One of the main outcomes of the investment into a new school or a number of new buildings will be to improve the learning environment, with an ultimate goal of raising levels of attainment. The success of a new school or a new set of buildings could be measured in a number of ways. What will be discussed here is one of those ways.
Previous research conducted by NFER found that in the first new school building to open, pupil attitudes to school and the school environment improved substantially.
However, to date there has been only limited research on attendance and attainment outcomes for young people, mainly because the initiative is relatively new and it is debatable whether there has been enough time for impacts at this level to be seen. This research is an attempt to look at the most recently available attendance and attainment data.
The research is based on Partnerships for Schools’ published list of completed BSF projects as of 21 July 2010 and the latest available version of the National Pupil Database. It suggests that whilst at this stage the progress made by pupils in BSF schools is not at the same rate as similar pupils in non-BSF schools, there may be some early signs of improved attendance outcomes.
In order to investigate the impact new school buildings are having on attainment outcomes we used pupil level data from the National Pupil Database to construct multilevel models. The latest data available was for GCSE results in 2009, and so our models only considered BSF projects which had opened by April 2009 – before that year’s GSCE examinations had taken place.
We considered a number of different model specifications, including controls for pupil prior attainment and the school’s contextual value added (CVA) score for the previous year. In all cases our models showed that pupils at BSF schools make, on average, less progress than would be expected based on their in-take and past performance.
Analysis of absence data involved the year 11 and year 9 cohorts in the 2008/09 academic year. Models were again constructed including a range of pupil characteristics and school-level indicators. An important difference to the attainment model was that the analyses were unable to control for a pupil’s ‘prior absence’.
However, we have included the school-level absence rates for the previous cohort of year 9/11 pupils, meaning that our models consider changes in absence rates between the 2007-08 and 2008-09 academic years – although this change is not pupil to pupil.
The year 11 model showed that after controlling for all significant pupil characteristics, and all significant school level characteristics, there was no significant difference in the level of absence between pupils in BSF schools and pupils in non-BSF schools. This finding was the same for models using authorised and unauthorised absence as the outcome. Within the year 11 model there were approximately 10,000 pupils in 50 BSF schools.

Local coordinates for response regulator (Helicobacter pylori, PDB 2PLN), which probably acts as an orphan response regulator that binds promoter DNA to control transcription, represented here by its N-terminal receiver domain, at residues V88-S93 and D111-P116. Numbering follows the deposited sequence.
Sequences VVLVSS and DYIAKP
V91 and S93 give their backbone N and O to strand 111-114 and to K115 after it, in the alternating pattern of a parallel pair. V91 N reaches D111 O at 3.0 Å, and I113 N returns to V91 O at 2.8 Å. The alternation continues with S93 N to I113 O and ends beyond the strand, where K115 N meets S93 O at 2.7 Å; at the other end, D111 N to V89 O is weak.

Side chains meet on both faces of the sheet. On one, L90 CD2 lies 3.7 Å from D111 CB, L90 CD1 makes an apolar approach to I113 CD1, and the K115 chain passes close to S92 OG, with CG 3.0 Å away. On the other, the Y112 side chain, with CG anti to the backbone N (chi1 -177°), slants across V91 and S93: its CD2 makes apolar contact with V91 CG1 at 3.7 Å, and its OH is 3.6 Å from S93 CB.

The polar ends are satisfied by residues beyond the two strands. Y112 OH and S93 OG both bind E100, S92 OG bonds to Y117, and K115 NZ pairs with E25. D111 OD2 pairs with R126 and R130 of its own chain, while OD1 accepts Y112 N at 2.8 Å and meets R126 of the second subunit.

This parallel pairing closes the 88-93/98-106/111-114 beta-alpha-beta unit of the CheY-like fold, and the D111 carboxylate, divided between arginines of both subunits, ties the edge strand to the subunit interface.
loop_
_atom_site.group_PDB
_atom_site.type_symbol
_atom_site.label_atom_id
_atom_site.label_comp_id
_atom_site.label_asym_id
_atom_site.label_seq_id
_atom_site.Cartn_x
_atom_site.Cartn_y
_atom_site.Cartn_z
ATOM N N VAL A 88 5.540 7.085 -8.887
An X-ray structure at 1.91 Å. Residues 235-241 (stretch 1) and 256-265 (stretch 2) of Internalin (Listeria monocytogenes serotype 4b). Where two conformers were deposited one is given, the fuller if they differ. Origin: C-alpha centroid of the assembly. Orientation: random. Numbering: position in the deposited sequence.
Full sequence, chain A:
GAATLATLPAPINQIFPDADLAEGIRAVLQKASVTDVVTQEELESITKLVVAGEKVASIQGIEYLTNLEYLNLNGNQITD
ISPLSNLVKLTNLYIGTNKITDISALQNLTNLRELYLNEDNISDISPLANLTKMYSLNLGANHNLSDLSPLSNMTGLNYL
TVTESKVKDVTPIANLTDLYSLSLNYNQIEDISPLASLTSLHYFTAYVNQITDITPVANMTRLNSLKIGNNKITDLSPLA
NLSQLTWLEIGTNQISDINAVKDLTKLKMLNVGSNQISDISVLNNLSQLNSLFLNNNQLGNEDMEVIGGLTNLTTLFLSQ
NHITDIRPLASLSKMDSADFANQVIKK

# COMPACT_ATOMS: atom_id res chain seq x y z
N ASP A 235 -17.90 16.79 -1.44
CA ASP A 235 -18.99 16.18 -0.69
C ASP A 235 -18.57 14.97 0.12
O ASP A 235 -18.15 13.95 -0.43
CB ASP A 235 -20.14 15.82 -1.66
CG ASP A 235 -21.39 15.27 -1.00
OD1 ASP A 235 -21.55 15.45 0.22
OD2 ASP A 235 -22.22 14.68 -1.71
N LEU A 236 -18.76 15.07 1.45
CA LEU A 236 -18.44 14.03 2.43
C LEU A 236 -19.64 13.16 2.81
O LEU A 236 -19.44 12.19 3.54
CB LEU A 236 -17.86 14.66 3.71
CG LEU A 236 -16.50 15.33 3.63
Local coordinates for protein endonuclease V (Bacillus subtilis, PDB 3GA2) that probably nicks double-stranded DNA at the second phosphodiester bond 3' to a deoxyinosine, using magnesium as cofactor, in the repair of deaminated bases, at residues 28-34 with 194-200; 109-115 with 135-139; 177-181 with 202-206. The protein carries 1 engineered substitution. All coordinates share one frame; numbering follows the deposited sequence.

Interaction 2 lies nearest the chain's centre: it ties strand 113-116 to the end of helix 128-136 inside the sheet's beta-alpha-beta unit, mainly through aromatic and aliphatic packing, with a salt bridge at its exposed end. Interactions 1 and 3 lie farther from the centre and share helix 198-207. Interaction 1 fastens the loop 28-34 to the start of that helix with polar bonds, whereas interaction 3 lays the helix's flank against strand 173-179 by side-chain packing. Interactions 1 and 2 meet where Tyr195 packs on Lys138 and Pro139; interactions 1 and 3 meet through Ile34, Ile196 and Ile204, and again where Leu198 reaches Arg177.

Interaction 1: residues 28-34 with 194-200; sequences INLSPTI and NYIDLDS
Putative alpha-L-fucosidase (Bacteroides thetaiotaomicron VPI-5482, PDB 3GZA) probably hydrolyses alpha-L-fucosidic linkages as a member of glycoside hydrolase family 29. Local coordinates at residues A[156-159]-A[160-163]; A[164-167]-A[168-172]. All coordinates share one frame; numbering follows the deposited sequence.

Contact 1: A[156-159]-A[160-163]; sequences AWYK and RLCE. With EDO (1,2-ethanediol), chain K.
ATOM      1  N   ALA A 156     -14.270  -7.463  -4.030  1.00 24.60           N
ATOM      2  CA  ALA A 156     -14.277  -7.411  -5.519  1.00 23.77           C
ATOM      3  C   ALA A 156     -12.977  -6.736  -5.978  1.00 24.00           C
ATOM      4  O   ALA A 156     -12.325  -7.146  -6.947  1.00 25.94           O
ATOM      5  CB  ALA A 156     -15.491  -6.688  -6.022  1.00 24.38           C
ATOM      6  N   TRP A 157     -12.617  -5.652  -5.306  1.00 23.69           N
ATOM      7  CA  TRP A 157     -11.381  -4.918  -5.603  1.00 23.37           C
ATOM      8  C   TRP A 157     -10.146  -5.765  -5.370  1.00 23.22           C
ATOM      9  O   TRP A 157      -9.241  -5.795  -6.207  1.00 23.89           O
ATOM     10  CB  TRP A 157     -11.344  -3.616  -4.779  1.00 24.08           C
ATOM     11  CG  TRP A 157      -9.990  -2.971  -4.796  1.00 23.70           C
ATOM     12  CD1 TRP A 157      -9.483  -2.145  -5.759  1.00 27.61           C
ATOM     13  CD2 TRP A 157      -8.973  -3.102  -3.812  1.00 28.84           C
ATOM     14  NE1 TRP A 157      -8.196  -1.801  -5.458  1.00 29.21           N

The year 9 model showed very similar findings with no overall difference in levels of absence between BSF schools and non-BSF schools, once the models had controlled for all pupil and school level characteristics.
However, when we considered the different types of BSF project, we found that after controlling for all significant characteristics, pupils in schools with a mixture of rebuild and refurbishment had, on average, significantly less unauthorised absence, when compared to other similar pupils in non-BSF schools. Although a significant finding, this is only for six schools and approximately 1,000 pupils and so should be treated with a degree of caution.
For the 2009 GCSE results pupils at BSF schools made less progress than other pupils, even when pupil and school-level prior attainment is taken into account. No such difference was found in overall attendance rates at BSF schools. Where combined new building and refurbishment projects had
been completed, unauthorised absence rates even seemed to be slightly better – although with the available data only school-level prior performance could be controlled for.
As attainment falls it is not uncommon to see a similar fall in attendance, and so we may have expected a negative relationship in the year 11 absence model as this cohort of pupils in BSF schools made significantly less progress between Key Stage 2 and GCSE than other similar pupils.
There is clearly a need for more research into these outcomes as this could be the first sign that pupils in BSF schools are improving their attendance. Or, it could just be the continuation of an already existing trend. Our findings for year 9 in particular add some weight to the belief that although BSF schools have not had an impact on attainment, they may be starting to impact on behaviour.
This study is based on a single cohort and its findings should be considered in this context. But the available evidence, although limited, clearly suggests new schools are seeing positive changes in pupil attitudes to school and their resulting behaviour. It would be a normal expectation that these changes would eventually have an impact on raising standards and that we would see
improvements in attainment over and above what is seen in schools that have not benefited from this investment.
In combination with research that can reliably look at these attainment and absence outcomes, other areas also have to be investigated. How does a new school impact on the local community? Does it have benefits for increased access to adult education and learning? Do new buildings encourage different teaching styles? Do pupils develop different skills that are currently not assessed?
All of these are issues that could be addressed, and probably should be, if we are to understand the real impact of building new schools, on pupils, teachers and the community. Only after determining all the effects, can we then decide whether the investment has been worth it.